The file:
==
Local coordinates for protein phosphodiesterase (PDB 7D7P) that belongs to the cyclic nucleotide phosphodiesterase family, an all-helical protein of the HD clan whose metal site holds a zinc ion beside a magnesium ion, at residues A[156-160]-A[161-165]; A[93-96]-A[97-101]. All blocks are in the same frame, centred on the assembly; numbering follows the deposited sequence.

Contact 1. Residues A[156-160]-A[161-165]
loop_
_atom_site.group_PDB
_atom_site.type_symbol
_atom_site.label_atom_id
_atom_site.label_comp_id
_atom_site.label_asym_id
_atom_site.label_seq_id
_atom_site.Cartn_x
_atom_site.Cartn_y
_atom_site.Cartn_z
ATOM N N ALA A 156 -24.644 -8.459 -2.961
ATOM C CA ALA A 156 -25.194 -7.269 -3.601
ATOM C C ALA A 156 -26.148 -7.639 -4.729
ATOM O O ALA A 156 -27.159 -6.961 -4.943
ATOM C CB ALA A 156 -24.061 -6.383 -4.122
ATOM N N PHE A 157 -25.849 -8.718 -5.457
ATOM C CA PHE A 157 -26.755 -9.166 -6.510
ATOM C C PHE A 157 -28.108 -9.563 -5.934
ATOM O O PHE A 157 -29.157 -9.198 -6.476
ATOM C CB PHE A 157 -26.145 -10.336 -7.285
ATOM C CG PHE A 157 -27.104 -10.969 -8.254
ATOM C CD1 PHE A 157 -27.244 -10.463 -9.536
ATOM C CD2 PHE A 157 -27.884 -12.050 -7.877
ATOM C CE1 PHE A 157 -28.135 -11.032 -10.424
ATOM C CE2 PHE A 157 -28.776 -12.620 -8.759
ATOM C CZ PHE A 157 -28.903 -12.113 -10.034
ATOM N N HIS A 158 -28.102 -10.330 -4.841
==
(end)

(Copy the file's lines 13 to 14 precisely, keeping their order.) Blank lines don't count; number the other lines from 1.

ATOM N N ALA A 156 -24.644 -8.459 -2.961
ATOM C CA ALA A 156 -25.194 -7.269 -3.601